What the numbers don’t show is the fact that Oklahoma has one of the highest percentage of students taking the ACT. That affects performance of the whole. And while Barresi is right to want to see improvement, but her quest for more rigor in science is going to be thwarted by this state’s intent to bury its head in the sand and continue down the path of developing standards in isolation – and by ignoring actual science.
At least the Muskogee Phoenix has it right. Something has to be done about the path of destruction that the current occupants of the legislature are cutting through public education.
In other news, Barresi is planning a media briefing for tomorrow on the timeline for the release of A-F Report Cards. I posted that over the weekend. You can read the instructions they sent out to school districts here. And you can save yourself the time and just pull from any of a number of prior quotes on how parents understand letters better than numbers, and how we need to learn math better in this state. Or something like that.
In Prague, a girl said hell and people got pissy about it.
I started keeping track of the number of districts who have passed resolutions saying that we need to stop the insanity of standardized testing, and suddenly, I got a lot of attention from other states too. And my number is way off. Melissa Abdo tells me at least 83 Oklahoma districts have passed some version of this resolution. In response, Barresi has pretty much said so what?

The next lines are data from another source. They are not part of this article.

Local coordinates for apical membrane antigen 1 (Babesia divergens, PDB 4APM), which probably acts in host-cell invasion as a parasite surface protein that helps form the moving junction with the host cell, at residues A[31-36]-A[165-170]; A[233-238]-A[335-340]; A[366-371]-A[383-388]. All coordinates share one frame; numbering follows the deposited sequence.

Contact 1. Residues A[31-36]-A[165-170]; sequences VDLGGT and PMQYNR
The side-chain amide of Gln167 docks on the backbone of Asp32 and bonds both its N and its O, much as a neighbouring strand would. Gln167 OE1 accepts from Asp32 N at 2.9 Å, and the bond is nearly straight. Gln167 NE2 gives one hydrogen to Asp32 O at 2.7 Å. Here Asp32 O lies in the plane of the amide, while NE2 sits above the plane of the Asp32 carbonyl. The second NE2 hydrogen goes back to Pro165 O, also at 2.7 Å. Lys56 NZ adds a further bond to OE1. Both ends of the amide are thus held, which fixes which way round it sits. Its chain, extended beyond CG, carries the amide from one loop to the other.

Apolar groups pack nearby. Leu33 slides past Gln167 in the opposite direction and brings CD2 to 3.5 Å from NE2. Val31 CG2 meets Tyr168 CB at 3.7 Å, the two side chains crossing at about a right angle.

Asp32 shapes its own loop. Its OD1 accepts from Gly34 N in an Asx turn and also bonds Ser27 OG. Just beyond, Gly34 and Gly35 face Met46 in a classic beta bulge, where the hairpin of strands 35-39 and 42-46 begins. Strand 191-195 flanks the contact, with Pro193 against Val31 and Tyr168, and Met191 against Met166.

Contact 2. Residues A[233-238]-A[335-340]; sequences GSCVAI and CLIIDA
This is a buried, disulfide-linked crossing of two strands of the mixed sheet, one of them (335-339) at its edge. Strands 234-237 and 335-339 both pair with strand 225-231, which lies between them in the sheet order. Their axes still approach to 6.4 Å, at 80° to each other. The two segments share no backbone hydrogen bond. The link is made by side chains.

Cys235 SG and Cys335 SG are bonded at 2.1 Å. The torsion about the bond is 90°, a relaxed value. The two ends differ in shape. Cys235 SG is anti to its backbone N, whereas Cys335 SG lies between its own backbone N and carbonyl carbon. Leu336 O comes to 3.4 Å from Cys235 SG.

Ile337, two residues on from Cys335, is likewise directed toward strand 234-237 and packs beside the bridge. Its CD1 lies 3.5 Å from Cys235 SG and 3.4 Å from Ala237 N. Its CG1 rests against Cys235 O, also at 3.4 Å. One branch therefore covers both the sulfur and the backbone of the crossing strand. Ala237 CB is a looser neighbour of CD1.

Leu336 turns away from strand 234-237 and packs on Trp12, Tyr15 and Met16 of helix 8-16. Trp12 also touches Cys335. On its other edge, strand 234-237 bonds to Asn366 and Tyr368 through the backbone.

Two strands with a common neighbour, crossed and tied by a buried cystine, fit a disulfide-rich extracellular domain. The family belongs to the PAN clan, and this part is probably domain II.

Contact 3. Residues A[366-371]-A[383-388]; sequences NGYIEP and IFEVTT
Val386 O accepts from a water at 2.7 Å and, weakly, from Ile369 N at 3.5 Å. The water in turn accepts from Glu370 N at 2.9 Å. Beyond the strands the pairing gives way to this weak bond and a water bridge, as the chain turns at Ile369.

It’s only Wednesday, and I’m tired. School has started, and there’s a lot going on. Between now and [SPOILER ALERT] the first week in October, when the A-F Report Cards finally come out, I think we’re all going to be flat-out exhausted.
By now you’ve probably heard about the Prague High School senior denied her physical diploma because she used the word hell in her valedictory address. It’s all over the national news. Yes, I’m going to pile on.
As much as it annoys me when people who don’t know what the hell they’re talking about make public education look bad, I have no tolerance for when we do it to ourselves. This student has a full ride to college. She has an outstanding academic record, and she is very active in the community. The school wants her to write an apology. She has refused.
Good for her! I hope this shows a pattern of behavior of a smart young lady using her words to say what she means rather than to get what she wants.
We’ve seen throughout the summer how much frustration comes when people with too much power deny students diplomas. Being a bully typically just shows you’re a coward.
This student has graduated with the highest honors her school could bestow upon her. Now they won’t give her the paper signifying the achievement. Something tells me that in parts of the community, language has since escalated beyond the offending word.
By the way, you currently can’t get to the district’s home page, but you can click on the red devil mascot below and get to the high school page.
I have created a new page at the top of the blog where I will keep an updated list of districts in Oklahoma that have passed resolutions calling for testing reform. I will update it as I get information that I can verify. If you see any omissions or any districts that I have included by mistake, please pass that along. As this movement builds steam, it will be useful to keep a running list of districts that don’t want testing to be the be all end all of education policy.